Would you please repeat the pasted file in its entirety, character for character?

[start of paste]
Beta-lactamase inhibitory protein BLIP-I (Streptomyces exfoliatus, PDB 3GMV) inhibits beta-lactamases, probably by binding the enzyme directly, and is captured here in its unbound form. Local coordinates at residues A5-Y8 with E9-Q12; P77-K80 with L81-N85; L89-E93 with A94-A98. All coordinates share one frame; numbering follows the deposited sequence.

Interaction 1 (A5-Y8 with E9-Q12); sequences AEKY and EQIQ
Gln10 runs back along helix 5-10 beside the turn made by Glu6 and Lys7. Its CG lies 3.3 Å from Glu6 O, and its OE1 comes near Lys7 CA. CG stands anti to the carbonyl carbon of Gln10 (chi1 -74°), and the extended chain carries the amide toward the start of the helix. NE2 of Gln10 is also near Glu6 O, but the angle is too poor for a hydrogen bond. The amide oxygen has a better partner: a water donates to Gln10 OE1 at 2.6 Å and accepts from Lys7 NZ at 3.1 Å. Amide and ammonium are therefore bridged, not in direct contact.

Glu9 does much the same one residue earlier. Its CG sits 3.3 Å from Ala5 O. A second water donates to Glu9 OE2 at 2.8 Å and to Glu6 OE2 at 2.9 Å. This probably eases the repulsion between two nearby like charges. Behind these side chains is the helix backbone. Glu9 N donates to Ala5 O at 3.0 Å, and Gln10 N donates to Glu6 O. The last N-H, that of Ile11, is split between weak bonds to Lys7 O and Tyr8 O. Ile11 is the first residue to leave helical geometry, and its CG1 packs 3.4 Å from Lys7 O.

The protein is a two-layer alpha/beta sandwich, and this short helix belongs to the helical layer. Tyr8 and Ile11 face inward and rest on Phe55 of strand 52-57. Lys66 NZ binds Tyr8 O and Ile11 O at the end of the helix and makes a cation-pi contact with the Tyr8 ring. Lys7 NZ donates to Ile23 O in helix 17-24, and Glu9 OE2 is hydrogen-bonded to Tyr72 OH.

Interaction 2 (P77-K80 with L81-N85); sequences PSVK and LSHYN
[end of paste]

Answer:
Beta-lactamase inhibitory protein BLIP-I (Streptomyces exfoliatus, PDB 3GMV) inhibits beta-lactamases, probably by binding the enzyme directly, and is captured here in its unbound form. Local coordinates at residues A5-Y8 with E9-Q12; P77-K80 with L81-N85; L89-E93 with A94-A98. All coordinates share one frame; numbering follows the deposited sequence.

Interaction 1 (A5-Y8 with E9-Q12); sequences AEKY and EQIQ
Gln10 runs back along helix 5-10 beside the turn made by Glu6 and Lys7. Its CG lies 3.3 Å from Glu6 O, and its OE1 comes near Lys7 CA. CG stands anti to the carbonyl carbon of Gln10 (chi1 -74°), and the extended chain carries the amide toward the start of the helix. NE2 of Gln10 is also near Glu6 O, but the angle is too poor for a hydrogen bond. The amide oxygen has a better partner: a water donates to Gln10 OE1 at 2.6 Å and accepts from Lys7 NZ at 3.1 Å. Amide and ammonium are therefore bridged, not in direct contact.

Glu9 does much the same one residue earlier. Its CG sits 3.3 Å from Ala5 O. A second water donates to Glu9 OE2 at 2.8 Å and to Glu6 OE2 at 2.9 Å. This probably eases the repulsion between two nearby like charges. Behind these side chains is the helix backbone. Glu9 N donates to Ala5 O at 3.0 Å, and Gln10 N donates to Glu6 O. The last N-H, that of Ile11, is split between weak bonds to Lys7 O and Tyr8 O. Ile11 is the first residue to leave helical geometry, and its CG1 packs 3.4 Å from Lys7 O.

The protein is a two-layer alpha/beta sandwich, and this short helix belongs to the helical layer. Tyr8 and Ile11 face inward and rest on Phe55 of strand 52-57. Lys66 NZ binds Tyr8 O and Ile11 O at the end of the helix and makes a cation-pi contact with the Tyr8 ring. Lys7 NZ donates to Ile23 O in helix 17-24, and Glu9 OE2 is hydrogen-bonded to Tyr72 OH.

Interaction 2 (P77-K80 with L81-N85); sequences PSVK and LSHYN